As we have mentioned before on our Minneapolis Social Security disability law blog, multiple sclerosis is a serious and chronic condition that may cause some folks to become permanently disabled well before their retirement years.
Symptoms of MS may include reduced muscle strength, fatigue, vision loss, paralysis, and numbness in the limbs. The condition affects people in different ways. The condition may worsen and progress quickly, or it may affect individuals in attacks or relapses. When the condition causes workers to have to miss at least two days of work each month, workers may be considered disabled and eligible for disability benefits.
Being diagnosed with MS may be difficult for many folks to accept, especially those who are very active. But MS does not always result in a severe disability. There is currently no cure for MS, but some individuals are able to continue working while they cope with their symptoms if their symptoms are mild. According to reports, one man is still able to play basketball for the NBA even though he has been diagnosed with MS. The man is the first NBA player in history to be able to do so, though.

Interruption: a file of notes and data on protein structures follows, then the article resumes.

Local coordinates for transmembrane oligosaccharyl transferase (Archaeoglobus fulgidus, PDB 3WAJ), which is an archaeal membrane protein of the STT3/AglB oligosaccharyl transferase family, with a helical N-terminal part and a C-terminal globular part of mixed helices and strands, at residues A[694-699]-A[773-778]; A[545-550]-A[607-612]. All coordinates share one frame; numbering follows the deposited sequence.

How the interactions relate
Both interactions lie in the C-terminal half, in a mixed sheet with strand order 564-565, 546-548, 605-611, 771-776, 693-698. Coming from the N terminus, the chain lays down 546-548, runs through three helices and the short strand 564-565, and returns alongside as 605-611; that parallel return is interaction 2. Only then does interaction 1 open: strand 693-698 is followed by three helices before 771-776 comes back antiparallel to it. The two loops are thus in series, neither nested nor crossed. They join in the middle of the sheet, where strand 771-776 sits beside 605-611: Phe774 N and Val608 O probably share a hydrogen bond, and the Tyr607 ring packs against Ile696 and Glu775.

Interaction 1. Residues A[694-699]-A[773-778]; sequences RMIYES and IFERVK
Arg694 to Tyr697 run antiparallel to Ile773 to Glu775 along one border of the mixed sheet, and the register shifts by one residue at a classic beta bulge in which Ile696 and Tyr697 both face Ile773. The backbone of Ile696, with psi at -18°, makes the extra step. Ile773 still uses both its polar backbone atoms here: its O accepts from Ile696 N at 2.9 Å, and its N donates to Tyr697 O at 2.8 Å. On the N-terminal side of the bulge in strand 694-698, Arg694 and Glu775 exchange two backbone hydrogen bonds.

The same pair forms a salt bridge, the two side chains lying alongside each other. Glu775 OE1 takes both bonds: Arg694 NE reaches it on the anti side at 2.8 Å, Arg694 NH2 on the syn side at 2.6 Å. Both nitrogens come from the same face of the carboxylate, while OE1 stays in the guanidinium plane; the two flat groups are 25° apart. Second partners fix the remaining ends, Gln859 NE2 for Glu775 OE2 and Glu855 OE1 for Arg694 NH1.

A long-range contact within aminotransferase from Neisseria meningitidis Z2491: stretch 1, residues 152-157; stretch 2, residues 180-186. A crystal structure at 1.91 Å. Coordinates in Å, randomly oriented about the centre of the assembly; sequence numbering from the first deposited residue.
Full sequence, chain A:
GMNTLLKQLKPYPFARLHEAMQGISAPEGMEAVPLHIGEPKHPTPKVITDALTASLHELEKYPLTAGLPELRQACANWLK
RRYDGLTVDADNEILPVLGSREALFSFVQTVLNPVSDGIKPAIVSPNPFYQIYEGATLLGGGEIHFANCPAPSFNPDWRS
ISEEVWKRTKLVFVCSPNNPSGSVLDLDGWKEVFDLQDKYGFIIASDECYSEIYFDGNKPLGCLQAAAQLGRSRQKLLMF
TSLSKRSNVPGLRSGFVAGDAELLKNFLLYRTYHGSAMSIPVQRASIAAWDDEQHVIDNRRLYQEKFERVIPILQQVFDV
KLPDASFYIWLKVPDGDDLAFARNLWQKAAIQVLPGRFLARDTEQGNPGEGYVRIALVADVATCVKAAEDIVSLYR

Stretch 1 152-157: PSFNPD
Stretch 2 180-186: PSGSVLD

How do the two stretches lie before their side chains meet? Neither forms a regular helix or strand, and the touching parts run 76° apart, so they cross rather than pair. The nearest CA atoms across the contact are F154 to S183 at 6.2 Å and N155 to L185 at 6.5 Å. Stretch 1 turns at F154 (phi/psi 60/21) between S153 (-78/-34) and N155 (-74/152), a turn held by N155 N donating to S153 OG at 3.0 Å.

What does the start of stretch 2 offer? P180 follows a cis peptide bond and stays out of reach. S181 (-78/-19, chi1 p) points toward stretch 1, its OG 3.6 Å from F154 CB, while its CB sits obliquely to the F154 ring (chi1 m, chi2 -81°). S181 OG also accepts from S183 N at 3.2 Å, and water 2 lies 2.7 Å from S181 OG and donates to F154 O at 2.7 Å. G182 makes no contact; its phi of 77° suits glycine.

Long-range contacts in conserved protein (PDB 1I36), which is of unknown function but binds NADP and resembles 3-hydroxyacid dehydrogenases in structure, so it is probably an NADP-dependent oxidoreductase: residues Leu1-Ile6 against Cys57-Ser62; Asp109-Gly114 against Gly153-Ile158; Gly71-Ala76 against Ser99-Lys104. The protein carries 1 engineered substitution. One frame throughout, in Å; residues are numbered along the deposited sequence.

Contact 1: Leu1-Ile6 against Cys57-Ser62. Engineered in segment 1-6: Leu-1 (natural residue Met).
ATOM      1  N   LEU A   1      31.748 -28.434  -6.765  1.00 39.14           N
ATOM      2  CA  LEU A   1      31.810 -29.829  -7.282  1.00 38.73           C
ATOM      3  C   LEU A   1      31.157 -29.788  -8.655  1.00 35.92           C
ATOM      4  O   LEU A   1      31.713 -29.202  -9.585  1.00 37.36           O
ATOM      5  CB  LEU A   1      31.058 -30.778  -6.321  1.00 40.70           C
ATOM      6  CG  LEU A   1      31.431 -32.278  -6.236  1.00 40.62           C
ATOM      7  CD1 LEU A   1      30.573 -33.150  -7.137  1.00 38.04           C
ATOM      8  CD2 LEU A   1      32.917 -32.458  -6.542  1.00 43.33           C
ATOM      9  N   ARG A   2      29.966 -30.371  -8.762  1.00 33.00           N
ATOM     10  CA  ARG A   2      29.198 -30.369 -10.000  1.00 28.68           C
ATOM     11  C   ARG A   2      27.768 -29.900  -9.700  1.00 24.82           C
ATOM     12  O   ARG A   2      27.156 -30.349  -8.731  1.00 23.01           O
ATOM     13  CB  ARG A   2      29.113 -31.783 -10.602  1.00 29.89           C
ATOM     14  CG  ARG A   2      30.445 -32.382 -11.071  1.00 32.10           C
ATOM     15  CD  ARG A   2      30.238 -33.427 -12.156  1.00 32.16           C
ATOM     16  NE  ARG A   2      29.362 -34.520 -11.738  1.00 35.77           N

The NBA player, Chris Wright, is the only person who has been diagnosed with MS to play for the NBA. According to reports, Wright recently signed a contract to play for the Dallas Mavericks in the NBA’s developmental league. Although he is still able to play basketball, the player has had to overcome some serious challenges after suffering an MS attack.
Initially, doctors told him he would never be able to play for the NBA, but the man has proven doctors wrong. After taking a few months off from playing basketball, the player has returned to the court and has a 10-day contract with the Mavericks. The player could experience relapses in the future, but Wright plans to pursue a professional career with the NBA as long as he is able to do so.
Source: Bleacher Report, “Chris Wright becomes first NBA player ever with multiple sclerosis,” Dan Favale, March 14, 2013